The Second Sunday After Trinity June 29, 2003
747, 385(1, 3-4, 6, 8-10), 389, 89(1, 5)
Hymns from The Lutheran Hymnal (1941) unless otherwise noted
“I will return again to My place till they acknowledge their offense. Then they will seek My face; In their affliction they will earnestly seek Me.”
Come, and let us return to the Lord; For He has torn, but He will heal us; He has stricken, but He will bind us up. After two days He will revive us; On the third day He will raise us up, That we may live in His sight. Let us know, let us pursue the knowledge of the Lord. His going forth is established as the morning; He will come to us like the rain, Like the latter and former rain to the earth.
“O Ephraim, what shall I do to you? O Judah, what shall I do to you? For your faithfulness is like a morning cloud, and like the early dew it goes away. Therefore, I have hewn them by the prophets, I have slain them by the words of My mouth; and your judgments are like light that goes forth. For I desire mercy and not sacrifice, and the knowledge of God more than burnt offerings.”
In Christ Jesus, our Savior, dear fellow-redeemed:
As you read through the life stories of the men and women in the Bible you will often find significant “turning points.” A significant turning point for King Saul came when he went to battle against the people of Amalek. It was a sorrowful turning point of disobedience.
Amalek was the nation which had come against Israel in the early days of their journey from Egypt to Mount Sinai. During the ensuing battle, Moses was at the top of a hill praying while the people were fighting below. As long as Moses kept his arms raised in prayer, the Israelites gained the upper hand. If Moses let his arms down, the Israelites lost ground. When Moses could no longer keep his hands uplifted, Aaron and Hur held his arms for him and in the end, Israel gained the victory.
Israel defeated Amalek, but God’s judgment on that heathen nation was not complete. Because Amalek had come out to make war against God’s people, God said, “I will utterly blot out the remembrance of Amalek from under heaven” (Exodus 17:14). Later, when Moses reviewed God’s laws and instruction with the people of Israel, he reminded the people: “When the LORD your God has given you rest from your enemies all around…you will blot out the remembrance of Amalek from under heaven. You shall not forget” (Deuteronomy. 25:19).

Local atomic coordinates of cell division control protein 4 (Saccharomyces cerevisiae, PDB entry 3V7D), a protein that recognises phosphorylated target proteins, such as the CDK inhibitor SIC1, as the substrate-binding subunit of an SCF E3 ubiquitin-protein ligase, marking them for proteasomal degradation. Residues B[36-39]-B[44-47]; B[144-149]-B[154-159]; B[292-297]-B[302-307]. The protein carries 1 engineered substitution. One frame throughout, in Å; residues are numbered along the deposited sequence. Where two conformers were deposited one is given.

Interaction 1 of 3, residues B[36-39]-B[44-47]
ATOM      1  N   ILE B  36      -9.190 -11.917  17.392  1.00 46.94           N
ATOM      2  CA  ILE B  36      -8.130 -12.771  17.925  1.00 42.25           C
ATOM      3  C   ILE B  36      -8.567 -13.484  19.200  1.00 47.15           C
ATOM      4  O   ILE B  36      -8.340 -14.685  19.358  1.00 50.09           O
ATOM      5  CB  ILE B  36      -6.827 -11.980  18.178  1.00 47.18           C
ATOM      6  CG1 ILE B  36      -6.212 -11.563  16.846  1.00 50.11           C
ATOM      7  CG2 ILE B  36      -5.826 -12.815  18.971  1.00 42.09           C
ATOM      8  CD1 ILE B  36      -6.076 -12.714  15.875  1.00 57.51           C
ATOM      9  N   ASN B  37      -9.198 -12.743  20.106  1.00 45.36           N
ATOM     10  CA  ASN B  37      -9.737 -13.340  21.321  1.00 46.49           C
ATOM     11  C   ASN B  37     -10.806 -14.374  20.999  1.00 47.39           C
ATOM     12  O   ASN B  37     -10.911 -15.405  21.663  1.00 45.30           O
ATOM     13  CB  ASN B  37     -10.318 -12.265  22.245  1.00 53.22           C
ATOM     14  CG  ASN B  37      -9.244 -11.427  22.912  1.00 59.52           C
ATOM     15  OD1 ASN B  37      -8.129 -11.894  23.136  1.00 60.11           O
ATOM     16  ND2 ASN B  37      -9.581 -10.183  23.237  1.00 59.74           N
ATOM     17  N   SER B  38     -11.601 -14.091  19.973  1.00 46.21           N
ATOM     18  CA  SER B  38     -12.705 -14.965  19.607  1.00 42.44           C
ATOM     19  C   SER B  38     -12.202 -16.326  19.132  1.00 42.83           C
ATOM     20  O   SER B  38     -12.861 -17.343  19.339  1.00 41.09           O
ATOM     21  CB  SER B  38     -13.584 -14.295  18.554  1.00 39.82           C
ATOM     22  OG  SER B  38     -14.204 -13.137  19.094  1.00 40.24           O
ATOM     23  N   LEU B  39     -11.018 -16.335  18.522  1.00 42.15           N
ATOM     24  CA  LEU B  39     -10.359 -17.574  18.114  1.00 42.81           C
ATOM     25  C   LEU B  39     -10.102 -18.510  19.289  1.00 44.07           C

God’s judgment against Amalek was a serious matter, it WOULD BE DONE! When the time came for God to bring this judgment upon the people of Amalek, God gave King Saul the command to go to war against the Amalekites and utterly destroy them. Saul was to spare NOTHING and NO ONE.
Saul did attack. He and the army won the victory, but Saul kept the king, Agag, alive. Saul and his men also kept the best animals, but destroyed anything that was of lesser quality. Simply put, Saul disobeyed the word of the Lord.
God told the prophet, Samuel, what Saul had done and sent him to Saul. When Samuel arrived, Saul greeted him saying, “I have performed the commandment of the LORD” (1 Samuel 15:13). Knowing what Saul had really done, Samuel asked him, “What is this bleating of sheep and lowing of oxen which I hear?” (1 Samuel 15:13). Saul replied, “…the people spared the best of the sheep and the oxen to sacrifice to the Lord your God; and the rest we have utterly destroyed” (1 Samuel 15:14).
Samuel reminded Saul how he had humbly entered the role of king and had been obedient to the word of the Lord, but now he had been disobedient and had arrogantly followed his own will. Saul objected saying, “But I have obeyed the voice of the Lord…” Then Samuel told King Saul, “Has the Lord as great delight in burnt offerings and sacrifices, as in obeying the voice of the Lord? Behold, to obey is better than sacrifice, and to heed than the fat of rams. For rebellion is as the sin of witchcraft and stubbornness is as iniquity and idolatry. Because you have rejected the word of the Lord, He also has rejected you from being king.” (1 Samuel 15:22-23).
God says, “I desire mercy and not sacrifice.” There are a great many outward things that can be done to leave a certain impression, but it may not represent the truth. Outward appearances are one thing, inner content is another. We can go through the outward motions of our faith, but when everything is said and done and everything external is stripped away, IT ALL COMES DOWN TO THE HEART I. Our faltering hearts lead to chastisement II. God’s faithful heart leads to repentance
There is a good deal of history and many years between King Saul and the prophet, Hosea. By the time of Hosea, the nation of Israel had been divided into two nations—Israel and Judah. Hosea was a prophet in the northern kingdom, Israel.
The people of Israel had turned away from faith in the true God, but they were still keeping God’s Ceremonial Law outwardly—they were offering sacrifices, observing the festivals, and the Sabbaths. The people’s mere external obedience prompted God to say, “I desire mercy and not sacrifice, and the knowledge of God more than burnt offerings.” [v.6] The people of Israel were going through the rituals and externals of their faith, but their hearts were not “in it.” Their hearts were not following the true God.